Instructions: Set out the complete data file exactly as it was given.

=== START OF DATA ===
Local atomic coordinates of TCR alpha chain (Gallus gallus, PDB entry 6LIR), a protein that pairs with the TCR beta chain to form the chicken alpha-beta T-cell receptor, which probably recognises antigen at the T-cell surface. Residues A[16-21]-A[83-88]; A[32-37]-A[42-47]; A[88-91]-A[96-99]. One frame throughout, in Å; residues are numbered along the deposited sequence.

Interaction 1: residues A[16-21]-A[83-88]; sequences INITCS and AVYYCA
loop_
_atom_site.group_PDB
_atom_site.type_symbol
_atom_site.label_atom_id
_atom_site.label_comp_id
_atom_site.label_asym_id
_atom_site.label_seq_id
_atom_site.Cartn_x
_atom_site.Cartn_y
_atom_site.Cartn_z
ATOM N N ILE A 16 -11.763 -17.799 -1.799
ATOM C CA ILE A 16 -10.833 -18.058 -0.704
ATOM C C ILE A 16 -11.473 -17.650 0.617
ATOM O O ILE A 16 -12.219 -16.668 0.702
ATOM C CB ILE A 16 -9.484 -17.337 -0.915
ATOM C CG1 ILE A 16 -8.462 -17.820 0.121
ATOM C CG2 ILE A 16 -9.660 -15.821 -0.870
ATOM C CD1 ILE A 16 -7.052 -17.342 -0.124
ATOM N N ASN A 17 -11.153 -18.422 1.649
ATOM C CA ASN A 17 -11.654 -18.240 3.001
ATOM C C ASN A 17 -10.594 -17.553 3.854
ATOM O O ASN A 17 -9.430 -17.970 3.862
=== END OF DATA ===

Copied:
Local atomic coordinates of TCR alpha chain (Gallus gallus, PDB entry 6LIR), a protein that pairs with the TCR beta chain to form the chicken alpha-beta T-cell receptor, which probably recognises antigen at the T-cell surface. Residues A[16-21]-A[83-88]; A[32-37]-A[42-47]; A[88-91]-A[96-99]. One frame throughout, in Å; residues are numbered along the deposited sequence.

Interaction 1: residues A[16-21]-A[83-88]; sequences INITCS and AVYYCA
loop_
_atom_site.group_PDB
_atom_site.type_symbol
_atom_site.label_atom_id
_atom_site.label_comp_id
_atom_site.label_asym_id
_atom_site.label_seq_id
_atom_site.Cartn_x
_atom_site.Cartn_y
_atom_site.Cartn_z
ATOM N N ILE A 16 -11.763 -17.799 -1.799
ATOM C CA ILE A 16 -10.833 -18.058 -0.704
ATOM C C ILE A 16 -11.473 -17.650 0.617
ATOM O O ILE A 16 -12.219 -16.668 0.702
ATOM C CB ILE A 16 -9.484 -17.337 -0.915
ATOM C CG1 ILE A 16 -8.462 -17.820 0.121
ATOM C CG2 ILE A 16 -9.660 -15.821 -0.870
ATOM C CD1 ILE A 16 -7.052 -17.342 -0.124
ATOM N N ASN A 17 -11.153 -18.422 1.649
ATOM C CA ASN A 17 -11.654 -18.240 3.001
ATOM C C ASN A 17 -10.594 -17.553 3.854
ATOM O O ASN A 17 -9.430 -17.970 3.862